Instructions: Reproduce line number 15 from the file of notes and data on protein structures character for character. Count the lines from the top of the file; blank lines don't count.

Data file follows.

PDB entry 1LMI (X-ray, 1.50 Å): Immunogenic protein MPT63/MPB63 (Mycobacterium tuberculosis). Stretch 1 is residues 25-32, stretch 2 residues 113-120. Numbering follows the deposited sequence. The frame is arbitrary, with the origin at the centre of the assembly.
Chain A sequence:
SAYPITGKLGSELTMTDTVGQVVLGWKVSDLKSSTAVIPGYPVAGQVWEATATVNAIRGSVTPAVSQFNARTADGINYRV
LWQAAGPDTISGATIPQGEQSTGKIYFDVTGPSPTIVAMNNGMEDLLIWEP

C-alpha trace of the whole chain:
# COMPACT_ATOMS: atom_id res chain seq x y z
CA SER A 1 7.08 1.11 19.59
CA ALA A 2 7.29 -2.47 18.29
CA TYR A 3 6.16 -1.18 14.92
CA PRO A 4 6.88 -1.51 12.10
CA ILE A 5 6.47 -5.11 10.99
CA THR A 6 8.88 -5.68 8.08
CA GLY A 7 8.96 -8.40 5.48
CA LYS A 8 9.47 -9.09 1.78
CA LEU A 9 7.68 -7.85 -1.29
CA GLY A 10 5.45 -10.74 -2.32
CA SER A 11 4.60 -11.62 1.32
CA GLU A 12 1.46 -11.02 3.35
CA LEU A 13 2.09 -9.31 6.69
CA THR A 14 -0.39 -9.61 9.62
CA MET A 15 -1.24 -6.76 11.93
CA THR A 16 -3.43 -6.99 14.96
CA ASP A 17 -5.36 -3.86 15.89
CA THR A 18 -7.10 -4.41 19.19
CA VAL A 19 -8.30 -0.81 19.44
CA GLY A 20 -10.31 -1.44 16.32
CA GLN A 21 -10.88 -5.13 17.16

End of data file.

CA LEU A 9 7.68 -7.85 -1.29